There is a tradition of contrition for presidents who have just been rejected in midterm elections: A sober press conference, a public rededication to concerns of voters, a visible attempt at approximating candor.
And so President Obama gathered a couple hundred reporters in the East Room on Wednesday to dutifully take “responsibility” for the election’s outcome, without really admitting any fault. “It feels bad,” he said, before joking about liking Slurpees, complaining about the White House bubble, and diving deep into the Thesaurus for a word to describe his experience last night: “Shellacking.”
This word excited the press corps, which needed an Obama-appropriate verb to set alongside George W. Bush’s self-described “thumpin’” in 2006. But otherwise, it did not matter at all—none of it really. The press conference was a formality, an official checking of the moving-on box. It was more theater for an American public sick of political theater.
And herein lies the problem. Tuesday night was the third consecutive election in which the American public has soundly rejected the Washington ways of politics by tossing out those in power. As before, the only way Americans have of expressing this displeasure is to fire those in charge, who they view as either corrupt or incapable. More often than not, the replacements distinguish themselves by professing an even stronger ideological commitment than the last ones. Then they misinterpret their election as an ideological mandate, forcing more posturing on principal, less agreement across party lines, and the cycle repeats itself.
Wash. Rinse. Repeat. And the public frustration builds.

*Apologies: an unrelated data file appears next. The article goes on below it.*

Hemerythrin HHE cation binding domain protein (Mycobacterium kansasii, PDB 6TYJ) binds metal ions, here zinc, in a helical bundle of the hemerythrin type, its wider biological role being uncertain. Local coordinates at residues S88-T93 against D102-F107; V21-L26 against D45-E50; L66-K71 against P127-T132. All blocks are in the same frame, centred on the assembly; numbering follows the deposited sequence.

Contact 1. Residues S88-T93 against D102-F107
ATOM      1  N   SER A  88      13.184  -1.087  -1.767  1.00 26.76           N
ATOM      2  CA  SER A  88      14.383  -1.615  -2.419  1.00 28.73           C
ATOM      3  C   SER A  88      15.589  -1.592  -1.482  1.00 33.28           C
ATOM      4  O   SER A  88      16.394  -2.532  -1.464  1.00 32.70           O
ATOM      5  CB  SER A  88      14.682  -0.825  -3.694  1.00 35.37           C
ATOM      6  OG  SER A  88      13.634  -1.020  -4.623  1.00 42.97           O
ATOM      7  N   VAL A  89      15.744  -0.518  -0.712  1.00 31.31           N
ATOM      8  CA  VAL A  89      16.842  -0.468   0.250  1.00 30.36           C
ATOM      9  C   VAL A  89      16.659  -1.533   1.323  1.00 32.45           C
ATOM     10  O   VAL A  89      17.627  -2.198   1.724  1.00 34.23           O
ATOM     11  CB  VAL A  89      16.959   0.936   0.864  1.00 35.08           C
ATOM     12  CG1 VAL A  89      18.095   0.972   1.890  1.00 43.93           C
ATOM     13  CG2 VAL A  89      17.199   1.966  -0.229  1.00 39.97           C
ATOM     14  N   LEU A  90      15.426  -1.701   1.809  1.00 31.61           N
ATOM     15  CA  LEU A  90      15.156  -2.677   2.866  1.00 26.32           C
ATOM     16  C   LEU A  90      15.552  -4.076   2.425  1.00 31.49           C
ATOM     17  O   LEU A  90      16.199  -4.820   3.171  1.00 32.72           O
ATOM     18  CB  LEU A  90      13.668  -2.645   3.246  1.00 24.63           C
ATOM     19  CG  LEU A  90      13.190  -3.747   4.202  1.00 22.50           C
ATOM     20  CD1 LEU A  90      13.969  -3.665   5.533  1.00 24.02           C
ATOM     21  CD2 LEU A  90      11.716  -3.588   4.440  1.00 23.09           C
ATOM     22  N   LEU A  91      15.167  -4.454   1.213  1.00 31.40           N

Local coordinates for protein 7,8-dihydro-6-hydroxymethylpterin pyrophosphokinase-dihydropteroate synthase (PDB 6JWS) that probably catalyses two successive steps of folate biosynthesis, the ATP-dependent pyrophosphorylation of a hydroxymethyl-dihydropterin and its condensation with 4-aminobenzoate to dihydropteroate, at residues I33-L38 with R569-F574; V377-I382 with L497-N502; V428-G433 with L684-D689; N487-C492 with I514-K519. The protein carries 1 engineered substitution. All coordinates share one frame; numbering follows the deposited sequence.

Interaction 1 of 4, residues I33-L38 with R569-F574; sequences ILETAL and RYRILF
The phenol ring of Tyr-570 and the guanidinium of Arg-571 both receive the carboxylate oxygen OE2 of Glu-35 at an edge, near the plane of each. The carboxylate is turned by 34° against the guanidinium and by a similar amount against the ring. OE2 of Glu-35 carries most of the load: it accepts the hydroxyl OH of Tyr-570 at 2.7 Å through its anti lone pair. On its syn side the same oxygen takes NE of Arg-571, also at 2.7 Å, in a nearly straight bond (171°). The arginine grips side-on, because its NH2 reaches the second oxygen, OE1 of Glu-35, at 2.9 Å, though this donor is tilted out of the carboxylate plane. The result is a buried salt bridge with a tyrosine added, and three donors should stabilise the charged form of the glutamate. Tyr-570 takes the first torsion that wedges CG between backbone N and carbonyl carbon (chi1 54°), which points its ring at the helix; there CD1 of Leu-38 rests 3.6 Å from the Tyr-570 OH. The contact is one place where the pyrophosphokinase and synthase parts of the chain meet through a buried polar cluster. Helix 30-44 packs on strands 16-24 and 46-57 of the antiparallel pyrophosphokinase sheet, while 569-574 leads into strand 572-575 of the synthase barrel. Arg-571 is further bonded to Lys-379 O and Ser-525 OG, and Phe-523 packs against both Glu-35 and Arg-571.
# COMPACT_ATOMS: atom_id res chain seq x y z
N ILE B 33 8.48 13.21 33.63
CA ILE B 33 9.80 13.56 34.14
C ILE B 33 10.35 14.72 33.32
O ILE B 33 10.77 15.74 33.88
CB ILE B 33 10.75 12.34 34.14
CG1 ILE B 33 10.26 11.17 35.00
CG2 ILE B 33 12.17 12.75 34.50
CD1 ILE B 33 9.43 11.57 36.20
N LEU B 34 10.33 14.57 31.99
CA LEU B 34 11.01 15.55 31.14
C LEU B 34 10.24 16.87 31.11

The day after the 2010 landslide election was just another day in Washington, and as such another bad day for the nation’s troubled democracy. Voters who turned out Democrats, voting once again for change, were rewarded with more poses and posturing. Speaker-in-waiting John Boehner and Senate Minority Leader Mitch McConnell held a press conference 90 minutes before Obama to announce that they are happily awaiting a policy pivot from the White House. “I think the group that should hopefully get the message out of yesterday’s elections is our friends on the other side of the aisle,” said McConnell. “And we hope that they will pivot in a different direction, work with us on things.”
This was a bargaining position. Republicans were announcing their new power, and inviting President Obama to join them. It was an echo of the approach Obama had used when he first arrived in the White House, when he announced to the Republican caucus that “elections have consequences.”
In response, Obama announced that he would be willing to work with Republicans if they really wanted to work with him and were willing to negotiate. But they would have to be serious. “As I said before, no person, no party has a monopoly on wisdom,” he said. “And that’s why I’m eager to hear good ideas wherever they come from, whoever proposes them. And that’s why I believe it’s important to have an honest and civil debate about the choices that we face.”
In the first two years of his presidency, these sort of statements from Obama were code. They meant Obama was confident that he had superior policy ideas, and was not interested in debating bigger philosophical issues like whether or not government should mandate health care coverage, or regulate credit card contracts, or put a price on carbon emissions. Then he went ahead and pushed his plans through Congress on the back of his significant Democratic majorities, making exactly as many changes as were necessary for the bare minimum of votes. It remains to be seen if these words now mean something different with Republicans in charge of the House.
Both Obama and Republican leaders now have the same incentives: They want to claim the high ground of reasonable leadership without ceding much ideological terrain. Neither side trusts the other, and it will take months before the country knows whether they can all work together as the American people clearly want. But to reach that point they must first feel each other out, and that means lots more political theater, like we had today, which is not what the American people asked for when they went to the polls.